DHS to Review Private Immigration Detention Centers

Weeks after the Department of Justice announced its decision to end the use of private prisons, the Obama Administration has announced that it is considering ending the use of for-profit detention centers to hold immigration detainees. 

The decision by DOJ only applied to prisons under the jurisdiction of the Federal Bureau of Prisons which excludes detention centers used by the Department of Homeland Security who oversees immigration services and border patrol. Last month, Homeland Security Secretary Jeh Johnson ordered a review of ways for the department to end its use of private facilities. 

A decision to stop using private facilities would be a major win for immigration and civil rights groups. “We certainly see a lot of these problems magnified when a company is seeking to extract as much profit as it can out of a detention center,” the executive director of Grassroots Leadership, Bob Libal, told the Los Angeles Times.

Currently, federally run immigration centers hold a significantly higher population of detainees than privately contracted centers. While immigrant advocacy groups view this possible move as a necessary improvement, officials from Immigration Customs Enforcement (ICE) are not supportive of the idea arguing that the department currently has no cost-effective alternative to private facilities. According to sources from ICE, moving thousands of incarcerated immigrants could take decades and cost taxpayers billions of dollars. 

Nine of the nation’s ten largest immigration detention facilities are operated by private corporations who hold two-thirds of the 31,000 detainees held in custody on an average day. The detainees are made up of those who entered the country illegally as well as asylum seekers, and those awaiting immigration hearings. Some officials have warned that if private detention centers are closed, detainees could be sent to state and local jails where conditions are worse.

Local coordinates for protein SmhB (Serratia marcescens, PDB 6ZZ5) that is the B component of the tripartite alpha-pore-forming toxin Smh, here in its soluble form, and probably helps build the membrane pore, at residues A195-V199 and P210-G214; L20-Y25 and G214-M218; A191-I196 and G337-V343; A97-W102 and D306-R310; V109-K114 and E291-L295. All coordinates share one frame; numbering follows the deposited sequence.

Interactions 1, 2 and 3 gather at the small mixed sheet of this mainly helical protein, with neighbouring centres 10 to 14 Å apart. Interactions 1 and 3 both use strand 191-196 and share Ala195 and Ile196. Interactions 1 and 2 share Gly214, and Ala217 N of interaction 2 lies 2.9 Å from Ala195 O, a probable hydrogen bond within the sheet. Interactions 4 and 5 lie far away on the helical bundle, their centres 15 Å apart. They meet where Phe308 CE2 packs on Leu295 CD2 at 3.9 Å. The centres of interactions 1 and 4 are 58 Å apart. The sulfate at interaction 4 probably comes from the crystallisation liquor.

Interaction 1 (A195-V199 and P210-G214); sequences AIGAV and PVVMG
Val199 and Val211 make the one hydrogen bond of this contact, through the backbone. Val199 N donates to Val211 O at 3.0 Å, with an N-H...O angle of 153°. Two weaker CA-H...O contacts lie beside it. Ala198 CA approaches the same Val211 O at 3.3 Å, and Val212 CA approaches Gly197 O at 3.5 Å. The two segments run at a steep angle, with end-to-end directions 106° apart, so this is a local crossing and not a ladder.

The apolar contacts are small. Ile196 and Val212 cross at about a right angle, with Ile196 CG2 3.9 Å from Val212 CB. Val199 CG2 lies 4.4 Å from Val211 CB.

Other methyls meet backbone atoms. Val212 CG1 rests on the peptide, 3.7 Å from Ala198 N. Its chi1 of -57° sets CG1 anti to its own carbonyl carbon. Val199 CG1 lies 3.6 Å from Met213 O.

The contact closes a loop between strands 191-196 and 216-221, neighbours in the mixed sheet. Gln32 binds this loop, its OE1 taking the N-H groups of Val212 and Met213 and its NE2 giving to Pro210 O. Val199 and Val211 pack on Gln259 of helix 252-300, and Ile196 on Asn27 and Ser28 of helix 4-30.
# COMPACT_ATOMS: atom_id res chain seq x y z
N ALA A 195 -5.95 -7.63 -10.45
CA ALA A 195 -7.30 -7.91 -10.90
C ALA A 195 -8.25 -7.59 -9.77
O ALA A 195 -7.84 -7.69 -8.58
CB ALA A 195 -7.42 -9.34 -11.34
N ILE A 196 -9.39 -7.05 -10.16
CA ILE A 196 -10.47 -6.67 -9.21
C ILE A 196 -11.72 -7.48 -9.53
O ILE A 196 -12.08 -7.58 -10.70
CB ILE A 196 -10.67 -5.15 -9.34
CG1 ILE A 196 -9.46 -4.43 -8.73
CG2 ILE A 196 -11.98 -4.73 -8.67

The recent moves by DOJ and DHS shed light on the growing concerns of how America’s incarcerated population is managed. 

“The fact of the matter is that private prisons don’t compare favorably to Bureau of Prisons facilities in terms of safety or security or services,” said Deputy Attorney General Sally Yates in an August memo instructing DOJ officials to allow private prison contracts to lapse. “Now with the decline in the federal prison population, we have both the opportunity and the responsibility to do something about that.”

The Homeland Security Advisory Council convened by Secretary Johnson is expected to make its recommendation on ending or not ending the use of contract prisons by the end of November. 



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